17. In view of the conclusion which we have recorded on the first contention, it is strictly not necessary for us to answer the other contentions which have been raised on behalf of the petitioners. However, we briefly express our opinion on them. Notification dated 26th March 1979 by which amendment has been made to the Gujarat Minor Mineral Rules, 1966, must necessarily be held to be ultra vires Section 15 in view of the conclusion which we have recorded on the first contention, this is the only answer which we can give to the second contention which has been raised on behalf of the petitioners. It has also been argued that it is ultra vires Article 19(1)(g) inasmuch as it enables the State Government to unilaterally enhance the rates at which dead rent can be charged even during the currency or the subsistence of a lease. In all these cases, the leases granted to the petitioners have not yet expired. During the currency of those leases, the rates at which dead rent is payable by them has been enhanced. It is necessary to find out what the State Government has done in that behalf. Prior to 1st April 1979 when the impugned amendment came into force, dead rent was payable at the following rates. It was payable under Rule 22 and not under Rule 21-B. Prior to 6th April 1976, for the purposes of dead rent, minor minerals were classified into two categories under Rule 22 (i) specified minor minerals (ii) and other minor minerals. In respect of specified minor minerals, dead rent was payable at the rate of 00.25 P. for every 100 square metres or part thereof upto the total area of five hectares. Where the total area exceeded five hectares, Rs. 40/-were payable for each additional hectare or part thereof. In respect of other minor minerals, 00.10 p. were payable for every 100 square metres or a part thereof upto a total area of five hectares. Where the total area exceeded five hectares, Rs. 25/-was payable in respect of each additional hectare or part thereof. Dead rent payable prior to 6th April 1976 was, therefore, quite nominal. On 6th April 1976, the State Government issued a notification by which it amended the rates and provided that for quarry leases for any minor mineral Rs. 500/-shall be payable as and by way of dead rent for every hectare or part thereof and that for every quarry 'Parwana' for any minor mineral Rs. 100/-shall be payable per 'Parwana'. With effect from 1st April 1979, these rates have been raised sky-high. Minor minerals, with effect from that date, have been classified under 12 heads for the purposes of dead rent. In respect of lime stone including lime Kankar and lime shells, Rs. 1.5CC/-are payable per hectare or part thereof. For marble and sand stone, Rs. 1,200/-are payable per hectare or part thereof. For black trap, chelsedony peblles, flint pebbles, quartizite pebbles and coloured stones used for decoration, Rs. 3,000/-are payable per hectare or part thereof. For other building stones not mentioned in the notification dated 26th March 1979, road metal, murrum and gravel Kankar, Rs. 1,200/-are payable per hectare or any part thereof. For brick earth (provided that no dead rent should be charged from the village potter, if the production is less than 50,000 bricks per year) Rs. 3,000/-are payable per hectare or part thereof For ordinary clay, Rs. 1,200/-are payable per hectare or part thereof. For ordinary sand, Rs. 2,000/-are payable per hectare or part thereof. For bentonite and fullers earth and all other minor minerals not therein specified, Rs. 1,200/-are payable per hectare or part thereof. These figures leave no doubt in our minds that the financial liability of a leases has been increased manifold by the impugned amendment.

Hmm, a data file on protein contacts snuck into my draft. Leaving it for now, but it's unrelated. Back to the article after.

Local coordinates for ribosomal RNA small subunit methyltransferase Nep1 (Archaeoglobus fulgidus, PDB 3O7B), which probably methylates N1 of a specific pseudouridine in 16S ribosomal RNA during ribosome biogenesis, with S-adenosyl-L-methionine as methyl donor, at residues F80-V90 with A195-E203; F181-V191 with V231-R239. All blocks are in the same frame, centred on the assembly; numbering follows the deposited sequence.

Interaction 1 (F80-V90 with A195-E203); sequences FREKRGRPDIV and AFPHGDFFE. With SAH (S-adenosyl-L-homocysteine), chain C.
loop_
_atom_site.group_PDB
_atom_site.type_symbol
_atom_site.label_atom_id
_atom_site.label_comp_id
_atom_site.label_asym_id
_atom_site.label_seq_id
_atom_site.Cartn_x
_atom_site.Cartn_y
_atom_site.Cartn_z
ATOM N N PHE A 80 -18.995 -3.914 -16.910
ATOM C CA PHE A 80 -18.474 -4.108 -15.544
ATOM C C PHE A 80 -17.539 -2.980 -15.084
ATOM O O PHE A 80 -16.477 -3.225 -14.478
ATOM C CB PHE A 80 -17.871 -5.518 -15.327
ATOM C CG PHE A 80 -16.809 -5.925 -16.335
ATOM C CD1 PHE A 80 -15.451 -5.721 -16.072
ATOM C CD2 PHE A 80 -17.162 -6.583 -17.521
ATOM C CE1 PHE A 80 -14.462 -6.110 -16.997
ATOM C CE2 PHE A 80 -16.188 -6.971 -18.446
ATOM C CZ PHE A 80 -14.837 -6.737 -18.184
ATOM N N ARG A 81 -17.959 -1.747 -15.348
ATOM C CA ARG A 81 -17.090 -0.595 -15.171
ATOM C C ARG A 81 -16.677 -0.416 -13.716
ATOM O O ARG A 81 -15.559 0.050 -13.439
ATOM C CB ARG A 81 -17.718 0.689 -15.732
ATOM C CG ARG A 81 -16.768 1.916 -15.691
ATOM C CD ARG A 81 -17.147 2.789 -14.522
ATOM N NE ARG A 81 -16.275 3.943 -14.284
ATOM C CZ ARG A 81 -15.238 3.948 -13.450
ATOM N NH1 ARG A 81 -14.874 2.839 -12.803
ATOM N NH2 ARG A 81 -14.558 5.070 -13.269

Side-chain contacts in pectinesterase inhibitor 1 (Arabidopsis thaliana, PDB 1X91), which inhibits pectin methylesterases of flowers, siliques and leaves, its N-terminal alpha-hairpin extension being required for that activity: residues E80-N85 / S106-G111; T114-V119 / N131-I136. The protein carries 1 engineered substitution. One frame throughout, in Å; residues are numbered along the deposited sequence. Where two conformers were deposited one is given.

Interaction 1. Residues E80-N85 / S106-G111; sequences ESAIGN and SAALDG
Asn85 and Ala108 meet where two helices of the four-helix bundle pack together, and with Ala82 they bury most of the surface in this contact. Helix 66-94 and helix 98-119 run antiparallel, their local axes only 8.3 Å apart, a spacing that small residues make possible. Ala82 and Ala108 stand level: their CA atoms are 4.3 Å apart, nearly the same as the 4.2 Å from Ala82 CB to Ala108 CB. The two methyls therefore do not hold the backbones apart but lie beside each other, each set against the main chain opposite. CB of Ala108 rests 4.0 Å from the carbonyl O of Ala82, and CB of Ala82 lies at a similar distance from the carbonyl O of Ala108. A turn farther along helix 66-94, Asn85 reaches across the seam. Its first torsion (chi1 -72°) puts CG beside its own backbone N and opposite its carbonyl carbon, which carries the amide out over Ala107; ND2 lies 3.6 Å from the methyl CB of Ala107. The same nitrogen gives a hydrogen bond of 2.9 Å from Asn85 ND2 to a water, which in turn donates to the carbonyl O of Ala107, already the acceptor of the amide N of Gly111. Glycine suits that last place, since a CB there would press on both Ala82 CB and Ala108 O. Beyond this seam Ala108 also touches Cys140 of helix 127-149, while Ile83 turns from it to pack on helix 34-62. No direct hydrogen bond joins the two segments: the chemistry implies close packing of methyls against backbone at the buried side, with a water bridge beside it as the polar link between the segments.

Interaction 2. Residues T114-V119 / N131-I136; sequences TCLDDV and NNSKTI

18. The question which arises is whether during the subsistence of a lease its terms can be so modified by the State Government unilaterally as to increase manifold the financial liability of the lessee.